This article is from the Recreational Figure Skating FAQ, by Karen Bryden with numerous contributions by others.
A man must love a thing very much if he not only
practices it without any hope of fame and money,
but even practices it without any hope of doing it well.
(apparently written by G. K. Chesterton)
(from Judy Tyrer)
Let's look at the process of learning to skate. First of all, if
skating were easy, it wouldn't take 10+ years to learn the sport. So
get over the notion that you will get results, any kind of results,
quickly. You absolutely must fall in love with the process of skating.
And the process of skating involves a lot of self examination. You
will learn to face your fears. You will learn perseverance like you've
never experienced it. And you will have the greatest highs in the
world when after months and months and months of working at something
without any indication of improvement you have an "AHA!" moment and
suddenly find yourself gracefully and seemingly effortlessly doing
that which only a month ago seemed impossible.
Skating involves complete control over every single muscle in your
body. Learn to focus NOT on getting the trick, but one gaining a
greater sense of awareness of your body and increased control of it.
The ice rink is the skater's laboratory. It is where we go to
experiment. What happens if I turn my head this way? What happens if I
lean a little more that way? What happens if I drop my shoulder
another 1/2 inch? If you go to each skating session with the goal of
learning more about how your body affects your skating, you will never
leave frustrated. You may learn 1001 and things that do not help you
with this trick. But you will have learned some interesting things.
Have fun and keep working at it. Because if you work at it long enough
and have patience, the skating gods will visit you with a lovely
"Aha!" and all the pain and suffering will instantly be forgotten.
(adapted from "What I get from skating", by Janet Swan-Hill)
Peace --- the intense feeling of inner stillness that comes from fully
concentrating all of the body and mind on something
Excitement --- the rush of excitement before, during, and after
performance. Also the excitement of FINALLY having something go right
after you've been working at it a long time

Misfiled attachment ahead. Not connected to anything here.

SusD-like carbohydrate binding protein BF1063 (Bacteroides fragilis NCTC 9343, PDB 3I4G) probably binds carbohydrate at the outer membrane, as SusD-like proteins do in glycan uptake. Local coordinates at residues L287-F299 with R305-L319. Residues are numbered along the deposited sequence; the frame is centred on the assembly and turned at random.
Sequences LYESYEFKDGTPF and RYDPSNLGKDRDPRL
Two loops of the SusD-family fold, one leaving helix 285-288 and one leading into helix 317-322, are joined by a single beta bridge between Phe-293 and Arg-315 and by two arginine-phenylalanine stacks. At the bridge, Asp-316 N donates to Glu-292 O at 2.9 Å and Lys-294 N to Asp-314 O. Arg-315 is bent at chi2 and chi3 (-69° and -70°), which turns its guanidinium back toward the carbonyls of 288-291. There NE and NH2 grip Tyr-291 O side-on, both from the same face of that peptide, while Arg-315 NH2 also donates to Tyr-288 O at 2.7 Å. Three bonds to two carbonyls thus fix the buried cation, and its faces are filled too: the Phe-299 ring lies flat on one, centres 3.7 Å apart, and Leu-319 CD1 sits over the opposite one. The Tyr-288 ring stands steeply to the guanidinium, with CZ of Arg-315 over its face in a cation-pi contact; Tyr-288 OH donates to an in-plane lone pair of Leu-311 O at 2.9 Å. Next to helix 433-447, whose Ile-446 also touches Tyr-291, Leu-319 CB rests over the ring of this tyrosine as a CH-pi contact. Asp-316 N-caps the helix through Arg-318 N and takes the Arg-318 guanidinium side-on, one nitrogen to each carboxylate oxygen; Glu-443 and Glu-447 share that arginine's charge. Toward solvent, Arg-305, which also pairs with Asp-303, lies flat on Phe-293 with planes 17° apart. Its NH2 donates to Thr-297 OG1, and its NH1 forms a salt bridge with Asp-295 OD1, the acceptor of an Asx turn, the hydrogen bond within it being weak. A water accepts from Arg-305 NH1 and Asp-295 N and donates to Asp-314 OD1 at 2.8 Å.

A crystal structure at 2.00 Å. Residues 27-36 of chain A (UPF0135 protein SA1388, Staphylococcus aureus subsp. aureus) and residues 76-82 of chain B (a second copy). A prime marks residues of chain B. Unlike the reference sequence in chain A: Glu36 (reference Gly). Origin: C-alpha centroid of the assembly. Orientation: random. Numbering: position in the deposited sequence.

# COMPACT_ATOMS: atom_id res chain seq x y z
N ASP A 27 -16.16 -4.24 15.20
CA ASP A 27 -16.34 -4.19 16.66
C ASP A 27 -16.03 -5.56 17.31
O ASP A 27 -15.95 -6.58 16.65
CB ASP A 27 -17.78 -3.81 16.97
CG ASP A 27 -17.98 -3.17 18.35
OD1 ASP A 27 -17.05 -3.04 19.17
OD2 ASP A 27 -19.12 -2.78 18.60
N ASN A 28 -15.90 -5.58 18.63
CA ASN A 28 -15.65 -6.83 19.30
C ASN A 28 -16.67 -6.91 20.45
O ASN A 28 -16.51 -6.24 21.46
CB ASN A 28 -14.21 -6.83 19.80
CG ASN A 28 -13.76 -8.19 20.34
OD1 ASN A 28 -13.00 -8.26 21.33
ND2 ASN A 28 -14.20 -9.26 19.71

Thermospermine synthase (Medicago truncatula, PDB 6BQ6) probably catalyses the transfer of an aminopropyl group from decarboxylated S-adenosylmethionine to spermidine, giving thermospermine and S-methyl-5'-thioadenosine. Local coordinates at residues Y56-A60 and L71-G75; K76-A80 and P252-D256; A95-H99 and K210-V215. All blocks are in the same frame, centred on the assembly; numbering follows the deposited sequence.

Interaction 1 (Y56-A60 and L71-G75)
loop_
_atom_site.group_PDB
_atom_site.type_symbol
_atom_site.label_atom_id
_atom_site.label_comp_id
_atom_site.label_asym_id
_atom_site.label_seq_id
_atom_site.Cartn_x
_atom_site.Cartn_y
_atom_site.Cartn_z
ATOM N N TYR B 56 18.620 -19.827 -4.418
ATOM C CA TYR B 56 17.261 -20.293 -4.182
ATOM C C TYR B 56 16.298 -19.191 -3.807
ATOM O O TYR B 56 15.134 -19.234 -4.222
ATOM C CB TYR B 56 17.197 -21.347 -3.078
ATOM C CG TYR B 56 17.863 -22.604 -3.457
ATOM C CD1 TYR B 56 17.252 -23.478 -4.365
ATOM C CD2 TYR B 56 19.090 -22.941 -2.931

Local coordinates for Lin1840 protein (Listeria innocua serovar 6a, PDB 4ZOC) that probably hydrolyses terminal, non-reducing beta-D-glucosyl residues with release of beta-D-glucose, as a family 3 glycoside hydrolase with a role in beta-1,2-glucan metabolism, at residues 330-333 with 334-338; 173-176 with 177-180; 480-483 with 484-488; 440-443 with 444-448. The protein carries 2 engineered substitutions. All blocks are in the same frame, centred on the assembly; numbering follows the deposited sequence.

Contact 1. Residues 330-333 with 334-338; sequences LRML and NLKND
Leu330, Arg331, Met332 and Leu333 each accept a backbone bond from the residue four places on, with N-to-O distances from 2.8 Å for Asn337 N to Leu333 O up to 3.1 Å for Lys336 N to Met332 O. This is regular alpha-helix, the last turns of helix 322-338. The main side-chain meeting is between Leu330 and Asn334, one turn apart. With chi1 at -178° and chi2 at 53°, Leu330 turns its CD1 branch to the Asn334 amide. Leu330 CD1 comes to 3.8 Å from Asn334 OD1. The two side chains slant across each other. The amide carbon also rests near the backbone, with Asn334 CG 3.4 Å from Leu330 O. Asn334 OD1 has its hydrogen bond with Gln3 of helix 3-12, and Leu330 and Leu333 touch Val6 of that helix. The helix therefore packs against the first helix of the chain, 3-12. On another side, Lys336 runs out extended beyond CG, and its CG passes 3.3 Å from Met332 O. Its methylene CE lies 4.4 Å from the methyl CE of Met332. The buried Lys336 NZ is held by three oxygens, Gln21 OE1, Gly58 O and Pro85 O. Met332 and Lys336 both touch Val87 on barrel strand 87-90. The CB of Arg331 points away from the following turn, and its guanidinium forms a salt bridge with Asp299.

Solitude --- the privacy of concentration, especially during patch or
while working on dance footwork, but also on any other aspect of
Companionship & camaraderie ---
- the special connection you have to other adults working to succeed
at something purely for the pleasure of it
- the special comradeship of watching each other's progress, sweating
out test results, etc. with other skaters .... no matter what their
age, gender, or level
- the "teamness" of working on a precision team, the process and
results of working hard as a group, compromising, analyzing, helping
each other, figuring things out, sharing the success and the blame
among you, "pulling off" a move that seemed impossible just four weeks
- encountering and getting to know a group of people I would never
otherwise have encountered
Exercise --- Of all the types of exercise I have ever done, only this
and skiing didn't feel like exercise.
Body awareness --- becoming aware of where the bits and pieces are and
what happens when you move them (and how to keep from moving them if
you don't want to)
Sanity --- I can't really think about anything but skating while I'm
skating, so it provides a wonderful breather in the middle of the day
Perspective --- skating puts my work into perspective. work puts
skating into perspective.
Flying --- the wonderful frictionless sensation of flying (not just
during jumps ..... maybe MAINLY not in jumps)
Goals --- a never-ending supply of goals to work toward: a growing
list of goals reached. they don't even have to be big things:
Facing up to fear --- working at something that scares you until
finally one day you realize that you are doing the move without even
thinking about it. Also doing something that scares you even though
it's still scary, and realizing that you CAN do it and you WILL.
An appreciation of what goes into skating:
- a greater appreciation of the skaters themselves and what they do
- an astonished and continuing appreciation of the thousands of
volunteers who make the organized sport of figure skating possible:
judges, accountants, ice monitors, organizing committees, costume
crews, fundraisers, music crews, registration people, the mothers who
braid hair and patch up each other's children, the "rink moms" who
play tapes during sessions, and many, many more.
An opportunity to serve and be useful --- knowing how badly you are
needed, because skating IS run by volunteers, most of whom also have
jobs and families that make volunteering difficult.
A (moderately) harmless obsession-cum-addiction.